The Lord of hosts will make for all peoples a feast of rich food. … This is the Lord for whom we have waited; let us be glad and rejoice in his salvation.—Isaiah 25:6, 9
When the prophet talks about life with God, he describes a table with delicious food.
Salvation is a meal, an abundant feast, where people from everywhere eat and drink as they form relationships and deepen friendships. That’s what salvation looks like, Isaiah declares. God’s kingdom looks like chairs crowded around a table, plates and bowls piled with food.
When I was a kid and visited my grandmother, she always had a pot on the stove, cooking chicken for her arroz con pollo. I’d show up in the afternoon with my sister, and my grandma would offer us arroz con pollo. I’d show up in the evening with my cousins, and she would serve us arroz con pollo before we went out for the night. When I was at her house, more often than not someone would stop by, and she would insist that they sit down for a bowl of arroz con pollo.
“The Lord of hosts will make for all peoples a feast”—when Isaiah describes salvation as a meal, I think of mi abuelita, my grandmother, who always had a pot on the stove, ready to add another guest at her table. If the kingdom is like a feast, and if the Lord is the host of that heavenly meal, then God is like mi abuelita with her arroz con pollo. God is like my grandmother, waiting for another visitor to pull up a chair at her table.
“Mi casa es su casa,” she would say. My house is your house.
Her table was a glimpse of “the kin-dom of God,” as the mujerista theologian Ada María Isasi-Díaz puts it. In her book En La Lucha, Isasi-Díaz describes la comunidad de fe as la familia de Dios, the community of faith as the family of God, where we are all kin, part of God’s “kin-dom.”
“For us Latinas,” Isasi-Díaz explains, “salvation refers to having a relationship with God, a relationship that does not exist if we do not love our neighbor.” God’s kin-dom looks like my grandmother’s house—a house where there is always room around the kitchen table for another neighbor, another stranger, another guest, as God expands our vision for who are our kin, for who belongs in the household, for who can be served a bowl of arroz con pollo.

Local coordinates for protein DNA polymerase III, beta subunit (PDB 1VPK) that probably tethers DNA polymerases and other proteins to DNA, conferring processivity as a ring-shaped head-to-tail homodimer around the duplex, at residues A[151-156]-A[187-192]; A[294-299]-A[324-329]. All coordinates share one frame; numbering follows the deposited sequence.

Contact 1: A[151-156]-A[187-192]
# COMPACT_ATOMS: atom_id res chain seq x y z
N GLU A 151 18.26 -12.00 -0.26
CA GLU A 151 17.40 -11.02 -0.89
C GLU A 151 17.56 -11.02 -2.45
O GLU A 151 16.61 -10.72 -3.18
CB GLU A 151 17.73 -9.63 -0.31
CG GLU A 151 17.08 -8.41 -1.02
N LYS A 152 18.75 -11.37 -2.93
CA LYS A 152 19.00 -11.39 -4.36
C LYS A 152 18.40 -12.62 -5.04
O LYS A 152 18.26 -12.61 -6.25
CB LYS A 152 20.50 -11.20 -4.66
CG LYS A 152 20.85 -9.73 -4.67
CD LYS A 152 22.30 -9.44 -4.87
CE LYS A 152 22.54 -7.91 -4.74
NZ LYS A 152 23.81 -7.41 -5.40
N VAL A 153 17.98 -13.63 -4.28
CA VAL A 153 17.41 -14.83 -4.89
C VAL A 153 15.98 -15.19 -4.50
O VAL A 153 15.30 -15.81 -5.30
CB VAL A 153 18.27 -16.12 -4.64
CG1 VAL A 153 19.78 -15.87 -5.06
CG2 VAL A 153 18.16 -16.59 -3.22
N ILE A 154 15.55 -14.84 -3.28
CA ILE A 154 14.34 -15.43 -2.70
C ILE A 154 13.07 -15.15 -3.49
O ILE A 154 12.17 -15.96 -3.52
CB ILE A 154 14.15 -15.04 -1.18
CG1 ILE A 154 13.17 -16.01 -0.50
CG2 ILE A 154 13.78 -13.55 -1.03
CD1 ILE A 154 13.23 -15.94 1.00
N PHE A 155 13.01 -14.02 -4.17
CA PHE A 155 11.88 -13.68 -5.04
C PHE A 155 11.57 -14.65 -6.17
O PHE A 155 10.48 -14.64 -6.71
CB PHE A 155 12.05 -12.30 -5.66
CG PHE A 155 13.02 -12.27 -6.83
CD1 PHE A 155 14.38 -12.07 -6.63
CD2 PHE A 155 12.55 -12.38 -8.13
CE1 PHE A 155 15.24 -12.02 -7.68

Salvation looks like my grandmother’s table, where we learn how to belong to one another, where we learn how to love each other, where we can look around the Communion table and catch “eschatological glimpses, part of the unfolding of the kin-dom,” as Isasi-Díaz puts it. To be together as a church is the gift of salvation. To fellowship together is a glimpse of the kin-dom of God. To commune at the Lord’s Table is to live into Isaiah’s prophecy: “The Lord of hosts will make for all peoples a feast of rich food. … Let us be glad and rejoice in his salvation.” Salvation looks like a meal, an unending Communion feast, prepared by God for us, all of us.
When I teach seminary classes in prison, we always end the semester with a meal.
My students from Duke Divinity School bring the food: casseroles and collard greens, potato salad and fried chicken, pies and cupcakes, lemonade and sweet tea. The incarcerated students call it “the last supper.”
Around the table in the cinder-block classroom, we talk and laugh and eat. None of us wants the meal to end, because we know we won’t see each other again.
We want to hang onto our friendship, to dwell in the love flowing among us, God’s love—a taste of salvation, the ever-unfolding kin-dom of God.
“The Lord of hosts will make for all peoples a feast of rich food,” Isaiah declared. “Let us be glad and rejoice in his salvation.”
Every Easter my congregation celebrates Communion with a potluck meal.
If mi abuelita was in charge, she’d bring a steaming pot of arroz con pollo, enough for everyone, and she’d insist that you be there, too, even though she doesn’t know you, and I’m sure she’d figure out a way to get that prison warden to let my locked-up friends join us.
That’s the kind of meal promised by God.
To feast at that table would be to taste salvation—grandma’s arroz con pollo, my friends in prison, you and whoever you could persuade to join us.
Isaac Villegas is pastor of Chapel Hill (N.C.) Mennonite Fellowship and serves on the Executive Board of Mennonite Church USA. This Grace & Truth column ran in the April 2015 issue.